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L.A. can audit controversial DWP nonprofits, appeals court rules

A November ballot measure may ask voters to restructure the Los Angeles Department of Water and Power.
(Robert Gauthier / Los Angeles Times)

For more than two years, union leaders at the Los Angeles Department of Water and Power have fought a bitter legal battle to keep secret how two utility-affiliated nonprofits have spent more than $40 million in public money.

On Thursday, a three-judge appeals panel dealt that effort a major blow, ruling that city leaders — and ultimately ratepayers — have the right to inspect the controversial nonprofits’ financial records.

As a compromise while the legal case was running its course, the union allowed City Controller Ron Galperin limited access to five years of spending records.

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Galperin’s audit showed the nonprofits had paid millions to vendors without competitive bids, overpaid top managers and let them charge more than $660,000 to publicly financed credit cards for things such as steak dinners and trips to Las Vegas, Hawaii and New Orleans.

City auditors also found the nonprofits — the Joint Training Institute and the Joint Safety Institute — could not show that they had improved safety or training at the city-owned utility since their inception in the early 2000s.

But whether the public could see how the nonprofits had spent tens of millions of dollars in previous years, or if the city could continue conducting audits in the future, remained up to the courts.

Those questions were put to rest when a panel from the 2nd District Court of Appeal in Los Angeles ruled that the controller has the right to perform annual, unfettered audits of the nonprofits’ books — the same right the controller has to audit any organization that receives city money.

“This case had to be won,” City Atty. Mike Feuer said in an interview after the ruling. “For me, it was the poster child test for whether we believe transparency is fundamentally important.”

Mayor Eric Garcetti, whose promise to bring reform and accountability to the DWP was a central part of his campaign for office in 2013, said the appeals court ruling removed “any shadow of a doubt” about the public’s right to know how its money is spent.

Garcetti said the limited audits union leaders agreed to this year proved there was “misspending” by the nonprofits. He said he would wait to see whether the nonprofits implement a broad series of reforms recommended by those audits before he decides whether to order a deeper dive into the previous years’ spending records.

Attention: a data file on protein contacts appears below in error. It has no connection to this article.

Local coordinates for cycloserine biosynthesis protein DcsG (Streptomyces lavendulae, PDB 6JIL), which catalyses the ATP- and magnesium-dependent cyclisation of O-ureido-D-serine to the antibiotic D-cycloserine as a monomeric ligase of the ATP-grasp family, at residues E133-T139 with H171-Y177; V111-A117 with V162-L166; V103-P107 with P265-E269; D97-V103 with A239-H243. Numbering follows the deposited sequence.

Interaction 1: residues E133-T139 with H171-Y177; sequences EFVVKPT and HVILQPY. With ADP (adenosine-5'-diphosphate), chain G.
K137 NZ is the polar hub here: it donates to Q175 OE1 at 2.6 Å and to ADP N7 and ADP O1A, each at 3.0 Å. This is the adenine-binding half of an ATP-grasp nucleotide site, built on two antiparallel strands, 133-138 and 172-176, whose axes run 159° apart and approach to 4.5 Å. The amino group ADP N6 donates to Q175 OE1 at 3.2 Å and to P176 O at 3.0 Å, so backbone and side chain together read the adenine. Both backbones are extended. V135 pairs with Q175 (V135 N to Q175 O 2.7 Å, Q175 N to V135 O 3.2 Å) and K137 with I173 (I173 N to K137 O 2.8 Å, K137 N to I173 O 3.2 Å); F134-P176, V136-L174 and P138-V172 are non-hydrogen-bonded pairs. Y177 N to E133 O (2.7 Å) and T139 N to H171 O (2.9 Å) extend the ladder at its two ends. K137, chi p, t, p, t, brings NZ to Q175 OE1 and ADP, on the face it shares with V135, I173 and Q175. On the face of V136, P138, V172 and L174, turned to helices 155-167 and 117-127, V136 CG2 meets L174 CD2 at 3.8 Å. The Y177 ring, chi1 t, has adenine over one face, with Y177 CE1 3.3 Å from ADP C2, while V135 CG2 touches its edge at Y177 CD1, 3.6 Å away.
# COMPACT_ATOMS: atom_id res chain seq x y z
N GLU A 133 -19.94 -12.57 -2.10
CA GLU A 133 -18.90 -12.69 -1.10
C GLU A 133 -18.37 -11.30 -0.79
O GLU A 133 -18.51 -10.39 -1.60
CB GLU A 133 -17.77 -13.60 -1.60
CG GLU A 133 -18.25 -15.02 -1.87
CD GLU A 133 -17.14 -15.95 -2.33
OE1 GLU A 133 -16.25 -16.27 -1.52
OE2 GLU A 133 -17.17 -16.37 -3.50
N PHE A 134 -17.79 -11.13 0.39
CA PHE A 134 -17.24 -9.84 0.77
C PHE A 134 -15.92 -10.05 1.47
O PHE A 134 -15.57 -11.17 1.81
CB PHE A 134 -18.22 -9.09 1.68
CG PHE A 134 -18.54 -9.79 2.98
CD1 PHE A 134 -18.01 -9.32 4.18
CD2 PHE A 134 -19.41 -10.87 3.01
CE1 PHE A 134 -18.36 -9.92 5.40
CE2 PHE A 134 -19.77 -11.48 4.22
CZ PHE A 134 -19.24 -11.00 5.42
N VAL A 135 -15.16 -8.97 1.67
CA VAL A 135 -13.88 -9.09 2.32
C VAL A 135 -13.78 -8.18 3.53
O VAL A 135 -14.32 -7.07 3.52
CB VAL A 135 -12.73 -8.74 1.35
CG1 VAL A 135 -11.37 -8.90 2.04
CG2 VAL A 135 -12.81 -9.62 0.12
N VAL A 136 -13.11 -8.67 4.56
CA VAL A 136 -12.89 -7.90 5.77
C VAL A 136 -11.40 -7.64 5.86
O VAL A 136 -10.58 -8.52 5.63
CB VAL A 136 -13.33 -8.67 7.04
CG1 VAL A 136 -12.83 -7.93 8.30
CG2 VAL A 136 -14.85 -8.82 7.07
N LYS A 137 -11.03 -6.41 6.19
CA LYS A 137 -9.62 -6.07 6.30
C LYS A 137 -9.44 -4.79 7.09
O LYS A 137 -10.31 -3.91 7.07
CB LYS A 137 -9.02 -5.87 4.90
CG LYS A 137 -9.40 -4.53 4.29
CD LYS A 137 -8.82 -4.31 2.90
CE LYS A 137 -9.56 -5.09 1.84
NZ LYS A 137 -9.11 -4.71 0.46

Among those recommendations were requiring the nonprofits to spend roughly $11 million they had in the bank before receiving more city money, merging the two groups into a single entity with a smaller staff and reining in top managers’ use of the publicly financed credit cards.

Galperin made those recommendations in May, but the DWP has reported little progress so far. Both Garcetti and Galperin said an upcoming progress report from the utility’s managers would help them decide what to do next.

Annual funding for the nonprofits is included in the city’s labor contract with the union, so their existence, in some form, is guaranteed until the contract expires in 2017.

A spokesman for union leader Brian D’Arcy did not respond to requests for comment, and it’s unclear whether he will ask the state Supreme Court to review the ruling.

The City Council created the nonprofits in the early 2000s to help soothe labor relations at the utility following a grueling round of job cuts, and the institutes operated mostly under the radar for more than a decade. That changed in September 2013 when The Times reported that city leaders had only scant information on how the money that was transferred to the groups — roughly $4 million a year — had been spent.

After Garcetti won election in 2013 against a rival funded in large part by the DWP union, he demanded an immediate, public accounting of the nonprofits’ spending.

D’Arcy declined to cooperate, saying the ratepayer money was no longer open to public scrutiny once it landed in the nonprofits’ bank accounts. As part of the ensuing battle, D’Arcy filed a lawsuit to quash a city subpoena for the records.

In March 2014, a lower court ruled in the city’s favor. “The overarching principle here is does the city get to find out what happened to city money intended for a public purpose? It does,” said Los Angeles County Superior Court Judge James Chalfant.

Among the findings of the audit released this year was that five top administrators at the nonprofits — including senior DWP managers and the president of D’Arcy’s union — were being paid about $220,000 a year. By comparison, employees at the state Public Utilities Commission, who have roughly equivalent jobs, made about $148,000, the auditors found.

The DWP nonprofit administrators also got a $500 monthly car allowance and essentially unlimited use of publicly financed credit cards. The union president, Jon Pokorski, charged more than $30,000 in gas and carwashes to his nonprofit card between 2010 and 2014, the auditors found.

The nonprofit administrators were “used to operating out of public view, and that’s how they like it,” Galperin said at the time. “Transparency is not their favorite word.”

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